“They’re working at a fever pitch,” — Washington Gov. Chris Gregoire, describing legislative activity last Monday.
OLYMPIA – When one is the new guy in town, it often behooves one to withhold judgment on things that seem different than the place where one used to be.
Thus, when the governor made the above observation about the Legislature early last week, it seemed appropriate to stifle a quizzical look, despite having just come from the House chamber where the honorables were hard at work extolling the virtues of Civics for a resolution on the values of teaching it.
The governor was explaining why she wouldn’t release a tax proposal she’s preparing if federal money for things like health care and schools doesn’t materialize. To do so would break an agreement with Democratic legislative leaders to wait until state revenue forecasts come out in mid February. Since she did not appear to be attempting sarcasm or irony, this must be the kind of fever that forces one to follow a regimen of lots of rest.
Minutes earlier, a member of the Spokane delegation had expressed some
frustration that here it was, the 15th day of a 60-day session, and the
Legislature had very little to show for it. I admitted being of a
similar mind, after hearing for weeks from persons of all political
stripes, polka dots and plaids that we are in the most dire situation
since either the Great Depression the 1930s or the Great Flood of
Genesis. Not being a complete novice at political stuff, I didn’t
really expect the Legislature to show up Day 1, debate separate budget
fixes on Days 2 and 3, pass those bills out of their respective
chambers and essentially swap great ideas for solving the crisis on Day
4, take the best of both worlds on Day 5, pass amended versions on Day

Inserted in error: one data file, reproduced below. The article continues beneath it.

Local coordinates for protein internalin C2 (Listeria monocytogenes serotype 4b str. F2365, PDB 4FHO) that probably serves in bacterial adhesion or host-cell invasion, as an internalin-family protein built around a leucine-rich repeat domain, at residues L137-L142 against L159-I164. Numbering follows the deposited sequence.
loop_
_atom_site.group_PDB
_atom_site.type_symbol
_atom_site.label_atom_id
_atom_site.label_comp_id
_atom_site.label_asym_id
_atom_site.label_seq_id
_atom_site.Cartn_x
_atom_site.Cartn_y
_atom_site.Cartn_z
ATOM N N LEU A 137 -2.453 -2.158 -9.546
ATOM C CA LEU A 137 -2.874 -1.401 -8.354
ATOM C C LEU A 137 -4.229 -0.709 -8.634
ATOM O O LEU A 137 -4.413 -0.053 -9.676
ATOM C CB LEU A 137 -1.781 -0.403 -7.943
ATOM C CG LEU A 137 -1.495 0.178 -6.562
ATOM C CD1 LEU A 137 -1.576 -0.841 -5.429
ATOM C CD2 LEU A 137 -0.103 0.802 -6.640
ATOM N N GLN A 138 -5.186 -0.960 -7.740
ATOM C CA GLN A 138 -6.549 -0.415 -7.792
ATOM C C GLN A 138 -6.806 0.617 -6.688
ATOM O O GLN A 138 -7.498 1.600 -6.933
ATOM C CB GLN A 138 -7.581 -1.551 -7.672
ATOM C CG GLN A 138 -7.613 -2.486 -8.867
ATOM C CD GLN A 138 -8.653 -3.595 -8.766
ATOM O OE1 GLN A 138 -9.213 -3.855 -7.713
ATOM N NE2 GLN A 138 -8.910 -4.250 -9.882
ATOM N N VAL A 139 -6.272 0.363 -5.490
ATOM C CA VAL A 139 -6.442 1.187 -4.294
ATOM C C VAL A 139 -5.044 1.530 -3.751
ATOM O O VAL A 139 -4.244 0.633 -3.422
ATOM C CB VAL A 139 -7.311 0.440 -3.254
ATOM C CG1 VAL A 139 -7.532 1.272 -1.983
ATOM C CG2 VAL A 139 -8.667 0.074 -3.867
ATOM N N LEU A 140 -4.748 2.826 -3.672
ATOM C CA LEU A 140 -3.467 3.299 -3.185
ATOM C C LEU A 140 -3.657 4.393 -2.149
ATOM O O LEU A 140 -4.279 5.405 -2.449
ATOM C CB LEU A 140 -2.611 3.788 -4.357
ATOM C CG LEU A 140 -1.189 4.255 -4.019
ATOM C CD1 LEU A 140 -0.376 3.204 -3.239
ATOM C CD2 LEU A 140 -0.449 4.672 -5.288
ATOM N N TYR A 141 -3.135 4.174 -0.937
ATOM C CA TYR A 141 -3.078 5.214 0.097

6 and go home, saving the taxpayers the cost of running the legislative
branch on days 7 through 60.
That would be too much like Genesis,
and the Legislature is ill-suited for the role of The Almighty, who
could order up light without a fiscal note or committee hearings.
Saturday was the 20th day of the session, a third of the way through,
with little significant economic legislation passed by one chamber, let
alone both. Sure, there are plenty of things going on the press and
public don’t see in caucus meetings and while this pace is standard for
a typical legislative session, where most action occurs in the final
weeks, one might expect things to be the tiniest bit different in
To make a sports analogy, if this were a hockey game,
we would be at the end of the first period, and scoreless. Most hockey
fans can recall games that were scoreless in the first period and high
scoring by the end. But, to strain the analogy a bit, how many
scoreless first periods do you recall in a playoff game in which one
team spent the entire time with two players in the penalty box?
sort of the situation over here, where Democrats have a 62-36 advantage
in the House and a 31-18 edge in the Senate. (The math isn’t perfect,
but it’s close.)
Like much of the rest of the state, legislators are
concerned about jobs. Both parties in both houses had that as their
stated priority even before President Obama made it his watch word for
2010. Last week, Senate Democrats released their long-awaited jobs
package, a compilation of bills they believe would get people working
and pull the state out of the recession. As with most things of import
in Olympia, the package was released in a press conference with several
senators explaining their bills and several citizens attending who
would be helped.
It was an interesting compilation of ideas, from
tax breaks for small businesses that hire new workers to extra student
slots in retraining programs at community colleges. But it was also a
list of bills already filed, some as far back as 2009. What seemed most
new was its label: It wasn’t really a package so much as an “economic
development strategy,” they said.
So how many jobs would the
strategy create, if the Legislature were to pass them all? They
couldn’t come up with a number. But they did come up with an aphorism:
“The recovery’s going to come one job at a time,” said Sen. Jim
Kastama, D-Puyallup, opined.
That could be bad news, considering we lost jobs at a much quicker rate.